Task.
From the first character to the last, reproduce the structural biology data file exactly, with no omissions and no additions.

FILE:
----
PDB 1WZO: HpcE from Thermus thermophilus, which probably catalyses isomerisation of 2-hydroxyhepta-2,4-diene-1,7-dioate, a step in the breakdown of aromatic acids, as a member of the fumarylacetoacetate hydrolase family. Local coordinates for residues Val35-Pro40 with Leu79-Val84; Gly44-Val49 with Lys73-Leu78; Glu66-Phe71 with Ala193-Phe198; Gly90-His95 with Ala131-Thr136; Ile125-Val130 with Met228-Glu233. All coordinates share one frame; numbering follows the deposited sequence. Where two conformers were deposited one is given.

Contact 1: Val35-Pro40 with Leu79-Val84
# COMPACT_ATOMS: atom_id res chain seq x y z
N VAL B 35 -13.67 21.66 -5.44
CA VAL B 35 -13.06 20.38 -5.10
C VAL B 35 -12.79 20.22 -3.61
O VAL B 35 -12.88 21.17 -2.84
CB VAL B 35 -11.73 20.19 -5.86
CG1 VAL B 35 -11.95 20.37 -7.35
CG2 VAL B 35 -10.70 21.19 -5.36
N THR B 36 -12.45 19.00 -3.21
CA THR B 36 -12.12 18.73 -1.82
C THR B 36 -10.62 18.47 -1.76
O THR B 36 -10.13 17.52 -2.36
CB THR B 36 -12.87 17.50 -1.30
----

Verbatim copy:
PDB 1WZO: HpcE from Thermus thermophilus, which probably catalyses isomerisation of 2-hydroxyhepta-2,4-diene-1,7-dioate, a step in the breakdown of aromatic acids, as a member of the fumarylacetoacetate hydrolase family. Local coordinates for residues Val35-Pro40 with Leu79-Val84; Gly44-Val49 with Lys73-Leu78; Glu66-Phe71 with Ala193-Phe198; Gly90-His95 with Ala131-Thr136; Ile125-Val130 with Met228-Glu233. All coordinates share one frame; numbering follows the deposited sequence. Where two conformers were deposited one is given.

Contact 1: Val35-Pro40 with Leu79-Val84
# COMPACT_ATOMS: atom_id res chain seq x y z
N VAL B 35 -13.67 21.66 -5.44
CA VAL B 35 -13.06 20.38 -5.10
C VAL B 35 -12.79 20.22 -3.61
O VAL B 35 -12.88 21.17 -2.84
CB VAL B 35 -11.73 20.19 -5.86
CG1 VAL B 35 -11.95 20.37 -7.35
CG2 VAL B 35 -10.70 21.19 -5.36
N THR B 36 -12.45 19.00 -3.21
CA THR B 36 -12.12 18.73 -1.82
C THR B 36 -10.62 18.47 -1.76
O THR B 36 -10.13 17.52 -2.36
CB THR B 36 -12.87 17.50 -1.30